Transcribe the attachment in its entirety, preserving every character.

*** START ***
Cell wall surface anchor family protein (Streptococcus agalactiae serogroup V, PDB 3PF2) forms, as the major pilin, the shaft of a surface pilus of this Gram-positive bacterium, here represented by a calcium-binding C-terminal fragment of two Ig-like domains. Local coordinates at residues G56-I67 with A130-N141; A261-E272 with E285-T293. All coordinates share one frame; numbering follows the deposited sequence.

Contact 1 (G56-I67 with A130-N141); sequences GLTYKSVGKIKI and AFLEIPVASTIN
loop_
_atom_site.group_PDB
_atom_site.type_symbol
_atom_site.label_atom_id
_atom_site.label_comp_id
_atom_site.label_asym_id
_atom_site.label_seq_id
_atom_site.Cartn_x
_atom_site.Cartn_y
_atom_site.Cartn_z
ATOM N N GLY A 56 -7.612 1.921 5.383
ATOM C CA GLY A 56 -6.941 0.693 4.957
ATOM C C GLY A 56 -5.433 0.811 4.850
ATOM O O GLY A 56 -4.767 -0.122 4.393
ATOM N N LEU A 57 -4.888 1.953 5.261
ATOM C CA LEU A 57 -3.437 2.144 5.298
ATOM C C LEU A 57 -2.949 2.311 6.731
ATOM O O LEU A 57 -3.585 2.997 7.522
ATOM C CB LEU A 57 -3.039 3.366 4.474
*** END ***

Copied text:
Cell wall surface anchor family protein (Streptococcus agalactiae serogroup V, PDB 3PF2) forms, as the major pilin, the shaft of a surface pilus of this Gram-positive bacterium, here represented by a calcium-binding C-terminal fragment of two Ig-like domains. Local coordinates at residues G56-I67 with A130-N141; A261-E272 with E285-T293. All coordinates share one frame; numbering follows the deposited sequence.

Contact 1 (G56-I67 with A130-N141); sequences GLTYKSVGKIKI and AFLEIPVASTIN
loop_
_atom_site.group_PDB
_atom_site.type_symbol
_atom_site.label_atom_id
_atom_site.label_comp_id
_atom_site.label_asym_id
_atom_site.label_seq_id
_atom_site.Cartn_x
_atom_site.Cartn_y
_atom_site.Cartn_z
ATOM N N GLY A 56 -7.612 1.921 5.383
ATOM C CA GLY A 56 -6.941 0.693 4.957
ATOM C C GLY A 56 -5.433 0.811 4.850
ATOM O O GLY A 56 -4.767 -0.122 4.393
ATOM N N LEU A 57 -4.888 1.953 5.261
ATOM C CA LEU A 57 -3.437 2.144 5.298
ATOM C C LEU A 57 -2.949 2.311 6.731
ATOM O O LEU A 57 -3.585 2.997 7.522
ATOM C CB LEU A 57 -3.039 3.366 4.474